Outlook – The overall impact of Covid-19 and, in particular, the extent and the duration of its effects on the global economy and our business, and the speed of economic recovery remain very uncertain. Whilst the impact will be material in the short term, the business is taking appropriate actions and has sufficient liquidity to withstand an extended period of uncertainty. Longer term, the Group is well positioned to take advantage of growth opportunities when markets improve and is focused on ensuring that it can exit this period of disruption with positive strategic momentum.”
• Tekmar – “Revenue in the Period is expected to be in line with expectations, showing above 40% growth on the prior financial year. This significant increase in sales has been achieved, despite the lockdown and social distancing measures associated with Covid-19 impacting the Group's activity in the heavily Q4 weighted period.
The Board is also pleased to announce that the Group ended the Period with a record year end Order Book1 of no less than £10 million, up 39% on the prior year end (FY19: £7.2m).
The company's balance sheet remains strong with net cash at year end of circa £2.1 million. In addition, as a prudent measure, the Group recently applied for and was granted a Coronavirus Business Interruption Loan ("CBIL") of £3.0 million from its bank, Barclays. Given the Group's strong Order Book1, robust balance sheet and available liquidity, the Board believes that Tekmar Group is well placed to navigate this period of uncertainty.
Covid-19 update – Further to the Trading Update announced on 18 February 2020, the Board is pleased to report that the Group has continued to operate across all of its sites throughout the lockdown. Specific risk assessments have been undertaken and actioned to provide a robust solution for business continuity, whilst ensuring the health and well-being of the Tekmar Group team. We have implemented home-working for the majority of our office-based staff with full access to the Group's IT systems and split-shifts for our manufacturing team, which has involved a low level of essential furloughing (circa 8% of staff) to ensure effective social distancing. Those furloughed will be reinstated at the earliest, safe opportunity.
As a precautionary short-term measure, discretionary cash preserving initiatives have been put in place, including a freeze on the Group's annual pay review, recruitment and capital expenditure.”
• Carnival – “P&O Cruises today announced it has extended its voluntary pause in operations in Australia and New Zealand to August 31, 2020, in response to continuing travel restrictions due to the impact of Covid-19.
P&O Cruises President Sture Myrmell said everyone at P&O looked forward to resuming cruise operations as soon as it was safe to do so but it was clear an extension to the pause was necessary while Australia and New Zealand continue to make progress in combating coronavirus.
The changes in operations are:
Australia – The extended pause in operations will affect sailings on Pacific Dawn scheduled to depart Brisbane between June 16 – August 26, 2020.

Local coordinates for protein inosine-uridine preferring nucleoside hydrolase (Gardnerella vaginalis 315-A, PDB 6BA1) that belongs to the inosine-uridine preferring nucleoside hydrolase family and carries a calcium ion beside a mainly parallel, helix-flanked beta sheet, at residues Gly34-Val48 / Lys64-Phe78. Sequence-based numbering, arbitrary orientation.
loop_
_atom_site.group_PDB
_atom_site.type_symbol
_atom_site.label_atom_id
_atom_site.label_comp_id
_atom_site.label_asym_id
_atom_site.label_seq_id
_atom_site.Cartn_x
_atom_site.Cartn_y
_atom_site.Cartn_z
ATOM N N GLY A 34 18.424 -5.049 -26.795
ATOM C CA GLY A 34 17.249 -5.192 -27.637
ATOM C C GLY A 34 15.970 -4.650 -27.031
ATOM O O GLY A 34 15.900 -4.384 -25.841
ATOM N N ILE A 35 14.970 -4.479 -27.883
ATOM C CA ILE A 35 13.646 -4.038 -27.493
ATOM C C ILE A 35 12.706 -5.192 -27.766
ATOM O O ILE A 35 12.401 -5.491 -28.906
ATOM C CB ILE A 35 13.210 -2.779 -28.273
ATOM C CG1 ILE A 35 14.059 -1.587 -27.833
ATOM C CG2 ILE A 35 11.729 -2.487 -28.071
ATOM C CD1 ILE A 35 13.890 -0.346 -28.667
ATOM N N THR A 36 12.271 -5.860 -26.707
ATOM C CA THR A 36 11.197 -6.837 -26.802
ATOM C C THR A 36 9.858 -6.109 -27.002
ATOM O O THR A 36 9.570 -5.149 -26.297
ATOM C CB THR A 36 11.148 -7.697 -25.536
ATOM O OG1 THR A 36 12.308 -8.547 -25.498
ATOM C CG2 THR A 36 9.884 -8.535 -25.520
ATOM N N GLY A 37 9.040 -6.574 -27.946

Pacific Explorer’s cruises from Sydney will now be paused between June 24 – August 24, 2020
Pacific Aria’s scheduled cruises from Auckland will be postponed from July 4 – August 23, 2020
Compensation for cancelled cruises from May 5, 2020 – Guests whose cruises have been impacted by the extended pause in operations are eligible for a full refund or a future cruise credit equal to the cost of their original cruise plus an onboard credit offer.
P&O will make direct contact with guests whose cruises have been affected to let them know of this development and apologise for the disruption to future holiday plans.
Travel agent commission will be fully protected for bookings paid in full as at May 4, 2020 and those cancellations that occurred within the final payment date.”
• LondonMetric Property# – “Further to its trading statement on 2 April 2020, and ahead of its results for the year ended 31 March 2020 ("FY 2020"), LondonMetric Property announces a further update on trading which is being released simultaneously with an announcement regarding a proposed equity raise.
The company's operational and financial performance remains strong and its portfolio continues to demonstrate good resilience despite the uncertainty caused by the Covid-19 pandemic.
In respect of its unaudited results for FY 2020, the company announces that:
• EPRA Earnings per share is 9.3p (2019: 8.8p), driven by a 24% increase in Net Rental Income to £116 million;
• EPRA NAV per share is 172p (2019: 175p), after deducting 2.5p of costs relating to the A&J Mucklow acquisition;
• Total Accounting Return is 3%;
• Dividend per share for FY 2020 is expected to be 8.3p (2019: 8.2p), 112% covered by EPRA earnings. The fourth quarterly dividend of 2.3p per share is expected to be declared with the FY 2020 results in June and paid in July.
Rent collection continues to be robust:
• 92% of rental payments due by 1 April have been collected or are being collected monthly. Short term rental concessions with compensatory asset management initiatives are agreed or being finalised on a further 4%, whilst short term rental deferrals have been agreed on another 3%;
• 18% of our rent is now paid monthly compared to 13% previously. In respect of monthly rents due by 25 April, similarly high rent collection levels are being achieved.